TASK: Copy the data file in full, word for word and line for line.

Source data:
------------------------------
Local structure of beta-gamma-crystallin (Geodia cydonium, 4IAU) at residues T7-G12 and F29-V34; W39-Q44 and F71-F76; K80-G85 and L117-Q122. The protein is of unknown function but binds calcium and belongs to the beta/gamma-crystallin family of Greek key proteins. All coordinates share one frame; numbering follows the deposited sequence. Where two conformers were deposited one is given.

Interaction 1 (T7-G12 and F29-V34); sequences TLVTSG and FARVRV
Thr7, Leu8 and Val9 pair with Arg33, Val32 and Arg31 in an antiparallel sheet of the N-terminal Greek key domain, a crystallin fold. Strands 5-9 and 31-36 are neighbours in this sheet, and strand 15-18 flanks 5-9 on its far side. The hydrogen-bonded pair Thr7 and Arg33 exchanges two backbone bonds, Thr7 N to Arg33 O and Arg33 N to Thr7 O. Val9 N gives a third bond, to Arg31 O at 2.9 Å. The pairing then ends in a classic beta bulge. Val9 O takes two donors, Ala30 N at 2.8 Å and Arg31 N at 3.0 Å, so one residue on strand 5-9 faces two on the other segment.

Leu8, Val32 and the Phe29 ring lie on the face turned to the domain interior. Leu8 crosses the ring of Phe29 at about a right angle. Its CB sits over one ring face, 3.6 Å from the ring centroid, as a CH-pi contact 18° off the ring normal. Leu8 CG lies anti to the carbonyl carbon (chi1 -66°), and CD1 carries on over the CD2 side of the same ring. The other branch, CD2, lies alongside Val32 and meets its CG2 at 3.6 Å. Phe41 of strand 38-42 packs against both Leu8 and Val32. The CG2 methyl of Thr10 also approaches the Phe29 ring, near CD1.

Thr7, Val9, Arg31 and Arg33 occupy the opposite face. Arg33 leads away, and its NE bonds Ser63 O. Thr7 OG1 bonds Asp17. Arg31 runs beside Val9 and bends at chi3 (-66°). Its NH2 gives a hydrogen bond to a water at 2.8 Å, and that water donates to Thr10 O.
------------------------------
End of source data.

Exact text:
Local structure of beta-gamma-crystallin (Geodia cydonium, 4IAU) at residues T7-G12 and F29-V34; W39-Q44 and F71-F76; K80-G85 and L117-Q122. The protein is of unknown function but binds calcium and belongs to the beta/gamma-crystallin family of Greek key proteins. All coordinates share one frame; numbering follows the deposited sequence. Where two conformers were deposited one is given.

Interaction 1 (T7-G12 and F29-V34); sequences TLVTSG and FARVRV
Thr7, Leu8 and Val9 pair with Arg33, Val32 and Arg31 in an antiparallel sheet of the N-terminal Greek key domain, a crystallin fold. Strands 5-9 and 31-36 are neighbours in this sheet, and strand 15-18 flanks 5-9 on its far side. The hydrogen-bonded pair Thr7 and Arg33 exchanges two backbone bonds, Thr7 N to Arg33 O and Arg33 N to Thr7 O. Val9 N gives a third bond, to Arg31 O at 2.9 Å. The pairing then ends in a classic beta bulge. Val9 O takes two donors, Ala30 N at 2.8 Å and Arg31 N at 3.0 Å, so one residue on strand 5-9 faces two on the other segment.

Leu8, Val32 and the Phe29 ring lie on the face turned to the domain interior. Leu8 crosses the ring of Phe29 at about a right angle. Its CB sits over one ring face, 3.6 Å from the ring centroid, as a CH-pi contact 18° off the ring normal. Leu8 CG lies anti to the carbonyl carbon (chi1 -66°), and CD1 carries on over the CD2 side of the same ring. The other branch, CD2, lies alongside Val32 and meets its CG2 at 3.6 Å. Phe41 of strand 38-42 packs against both Leu8 and Val32. The CG2 methyl of Thr10 also approaches the Phe29 ring, near CD1.

Thr7, Val9, Arg31 and Arg33 occupy the opposite face. Arg33 leads away, and its NE bonds Ser63 O. Thr7 OG1 bonds Asp17. Arg31 runs beside Val9 and bends at chi3 (-66°). Its NH2 gives a hydrogen bond to a water at 2.8 Å, and that water donates to Thr10 O.